MEMORANDUM OPINION AND ORDER
VIRGINIA M. KENDALL, District Judge.
Plaintiff Richard Vosberg filed a two-count complaint alleging that Defendant Smith & Nephew, Inc. acted negligently and breached its implied warranty of merchantability by manufacturing, distributing, and failing to properly inspect a defective artificial hip replacement system. Vosberg alleges that he had the defective hip replacement implanted into his body and as a result suffered pain and discomfort. He was then required to undergo a second surgery to replace the artificial hip. Smith & Nephew moves pursuant to Federal Rule of Civil Procedure 12(b)(6) to dismiss both counts of Vosberg's Complaint for failure to state a claim. The Court denies that motion.
STATEMENT OF FACTS
The following facts are taken from Vosberg's Complaint and are assumed to be true for purposes of this Motion to Dismiss. See Tamayo v. Blagojevich, 526 F.3d 1074, 1081 (7th Cir. 2008). All reasonable inferences are drawn in favor of Vosberg, the non-moving party. See Killingsworth v. HSBC Bank, 507 F.3d 614, 618 (7th Cir. 2007) (citing Savory v. Lyons, 469 F.3d 667, 670 (7th Cir. 2006)).
In 2008, Vosberg underwent right hip revision/replacement surgery. (Complaint, ¶ 4.) During the surgery, an artificial hip manufactured by Smith & Nephew was implanted into his body. ( Id. ) In April 2011, Vosberg learned that the hip had failed and that dangerous metals were being released into his body, causing him pain and discomfort. ( Id. ¶ 5.) Vosberg underwent surgery to remove the Smith & Nephew hip and it was subsequently confirmed that the hip implant had failed. ( Id. )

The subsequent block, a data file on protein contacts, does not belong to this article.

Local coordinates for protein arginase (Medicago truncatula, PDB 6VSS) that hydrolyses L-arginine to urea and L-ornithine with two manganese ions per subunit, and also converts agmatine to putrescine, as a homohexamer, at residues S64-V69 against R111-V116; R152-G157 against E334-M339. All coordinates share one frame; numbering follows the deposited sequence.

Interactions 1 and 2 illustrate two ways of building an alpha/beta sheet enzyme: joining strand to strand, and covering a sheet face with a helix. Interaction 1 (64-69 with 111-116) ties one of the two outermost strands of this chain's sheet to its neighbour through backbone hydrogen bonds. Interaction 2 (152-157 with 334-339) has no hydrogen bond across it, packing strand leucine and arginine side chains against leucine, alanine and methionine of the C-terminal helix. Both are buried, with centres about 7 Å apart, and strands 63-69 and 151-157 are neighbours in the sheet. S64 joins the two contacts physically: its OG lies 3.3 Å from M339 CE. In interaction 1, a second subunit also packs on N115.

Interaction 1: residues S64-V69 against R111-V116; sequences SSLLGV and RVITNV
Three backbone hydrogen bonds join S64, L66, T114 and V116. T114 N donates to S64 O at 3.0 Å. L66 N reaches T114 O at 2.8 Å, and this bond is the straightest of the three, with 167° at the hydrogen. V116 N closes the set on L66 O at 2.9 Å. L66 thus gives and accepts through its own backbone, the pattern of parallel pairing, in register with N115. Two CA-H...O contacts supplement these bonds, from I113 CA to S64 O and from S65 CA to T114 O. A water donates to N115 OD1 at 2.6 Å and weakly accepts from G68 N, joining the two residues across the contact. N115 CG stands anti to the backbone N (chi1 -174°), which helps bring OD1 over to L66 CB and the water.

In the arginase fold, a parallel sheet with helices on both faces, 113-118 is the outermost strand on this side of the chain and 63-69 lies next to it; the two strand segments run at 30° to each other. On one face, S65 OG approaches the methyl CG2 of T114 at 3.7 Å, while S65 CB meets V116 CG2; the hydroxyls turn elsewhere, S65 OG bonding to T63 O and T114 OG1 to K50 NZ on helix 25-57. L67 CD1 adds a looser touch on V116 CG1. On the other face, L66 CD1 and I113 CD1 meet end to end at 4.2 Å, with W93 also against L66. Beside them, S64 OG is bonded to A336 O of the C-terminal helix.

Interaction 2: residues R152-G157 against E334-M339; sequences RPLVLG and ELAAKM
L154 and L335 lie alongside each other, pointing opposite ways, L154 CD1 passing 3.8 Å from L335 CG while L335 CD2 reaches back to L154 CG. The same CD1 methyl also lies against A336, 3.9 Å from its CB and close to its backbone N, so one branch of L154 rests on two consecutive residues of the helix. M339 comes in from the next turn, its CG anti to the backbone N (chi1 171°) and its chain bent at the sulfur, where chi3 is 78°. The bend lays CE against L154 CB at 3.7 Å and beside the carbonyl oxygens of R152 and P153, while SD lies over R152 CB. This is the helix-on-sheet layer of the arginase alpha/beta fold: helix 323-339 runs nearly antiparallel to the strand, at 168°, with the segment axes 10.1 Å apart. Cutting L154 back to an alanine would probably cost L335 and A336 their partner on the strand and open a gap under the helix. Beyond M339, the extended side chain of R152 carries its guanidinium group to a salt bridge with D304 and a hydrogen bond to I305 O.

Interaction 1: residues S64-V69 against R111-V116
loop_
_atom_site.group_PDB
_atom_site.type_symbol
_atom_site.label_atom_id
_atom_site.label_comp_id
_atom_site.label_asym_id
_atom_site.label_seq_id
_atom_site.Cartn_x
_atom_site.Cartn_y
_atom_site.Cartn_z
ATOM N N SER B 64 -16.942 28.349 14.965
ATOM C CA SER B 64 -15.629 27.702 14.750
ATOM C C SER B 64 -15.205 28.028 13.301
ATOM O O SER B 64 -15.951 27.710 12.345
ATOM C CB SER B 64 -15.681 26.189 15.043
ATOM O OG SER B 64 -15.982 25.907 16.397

In Count I of his Complaint, Vosberg alleges that Smith & Nephew owed a duty to use reasonable care in the manufacturing and design of the hip replacement and to test, inspect for, and warn of defects and dangerous propensities and conditions inherent in and arising from the replacement. ( Id. ¶¶ 8-9.) According to Vosberg, Smith & Nephew was negligent in its testing, certification, assembly, and manufacturing of the hip replacement. ( Id. ¶ 10.) Specifically, Vosberg alleges that Smith & Nephew committed one or more of the following acts or omissions: (1) negligently manufacturing, distributing, and selling the hip replacement because it was not of proper strength, durability, and metallurgical integrity; (2) failing to adequately test the hip replacement to discover that it was defective in composition, structure, and strength; (3) failing to provide adequate safeguards to protect patients and; (4) failing to warn of these defects even though it knew or should have known that Vosberg would not realize or appreciate the dangerous conditions arising from the use of the hip replacement. ( Id. ¶ 11.)
Count II of Vosberg's Complaint alleges that Smith & Nephew breached the implied warranty of merchantability. ( Id. ¶ 13.) Specifically, Vosberg alleges that Smith & Nephew was a merchant of the hip replacement and that it was reasonable for Smith & Nephew to expect that he would be affected by its use and operation. ( Id. ¶¶ 14-15.) Vosberg asserts that the hip replacement was substandard, subject to breakage, and not fit for its ordinary purpose as evidenced by the fact that it sheared into two pieces. ( Id. ¶ 16.) Vosberg further asserts that he provided notice of the breach of implied warranty of merchantability to Smith & Nephew pursuant to 810 ILCS 5/2-607(3), which provides that "[w]here a tender has been accepted, the buyer must within a reasonable time after he discovers or should have discovered any breach notify the seller of the breach or be barred from any remedy...." ( Id. ¶ 17.)
Vosberg alleges that as a direct and proximate result of Smith & Nephew's negligence, he was required to undergo surgery to remove and replace the defective hip, experienced pain and suffering, incurred substantial medical bills, suffered a loss of a normal life, and is unable to carry out his usual and daily activities. ( Id. ¶¶ 12, 18.)
STANDARD OF REVIEW